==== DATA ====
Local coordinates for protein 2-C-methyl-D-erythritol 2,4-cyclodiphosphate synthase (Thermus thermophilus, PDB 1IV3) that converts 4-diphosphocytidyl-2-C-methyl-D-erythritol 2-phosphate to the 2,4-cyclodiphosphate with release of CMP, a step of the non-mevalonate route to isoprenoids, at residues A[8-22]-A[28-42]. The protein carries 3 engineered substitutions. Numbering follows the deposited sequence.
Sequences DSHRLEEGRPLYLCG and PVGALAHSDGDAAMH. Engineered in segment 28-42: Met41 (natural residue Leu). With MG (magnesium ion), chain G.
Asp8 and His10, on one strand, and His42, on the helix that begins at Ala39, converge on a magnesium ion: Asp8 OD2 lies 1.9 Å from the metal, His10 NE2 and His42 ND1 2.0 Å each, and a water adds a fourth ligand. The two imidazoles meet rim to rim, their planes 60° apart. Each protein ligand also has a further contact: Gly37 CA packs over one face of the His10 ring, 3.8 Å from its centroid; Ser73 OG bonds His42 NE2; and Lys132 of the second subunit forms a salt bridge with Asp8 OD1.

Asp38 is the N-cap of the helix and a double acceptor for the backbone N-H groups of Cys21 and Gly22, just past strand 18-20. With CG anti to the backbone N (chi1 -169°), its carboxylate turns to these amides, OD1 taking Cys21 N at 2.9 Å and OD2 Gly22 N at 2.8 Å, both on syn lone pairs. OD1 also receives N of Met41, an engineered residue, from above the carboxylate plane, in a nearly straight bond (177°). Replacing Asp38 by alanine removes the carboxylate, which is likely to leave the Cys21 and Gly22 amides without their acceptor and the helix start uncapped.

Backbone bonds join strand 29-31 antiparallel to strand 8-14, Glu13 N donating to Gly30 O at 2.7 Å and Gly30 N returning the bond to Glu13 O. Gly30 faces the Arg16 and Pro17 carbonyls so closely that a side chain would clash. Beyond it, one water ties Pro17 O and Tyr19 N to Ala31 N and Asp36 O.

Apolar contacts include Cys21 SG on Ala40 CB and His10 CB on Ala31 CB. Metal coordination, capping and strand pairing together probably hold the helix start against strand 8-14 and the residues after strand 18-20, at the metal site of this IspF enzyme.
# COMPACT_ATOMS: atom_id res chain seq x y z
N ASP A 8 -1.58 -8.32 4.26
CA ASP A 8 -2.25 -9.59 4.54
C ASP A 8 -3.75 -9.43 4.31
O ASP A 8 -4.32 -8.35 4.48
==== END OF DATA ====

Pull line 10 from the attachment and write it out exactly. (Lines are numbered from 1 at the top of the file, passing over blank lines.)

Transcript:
C ASP A 8 -3.75 -9.43 4.31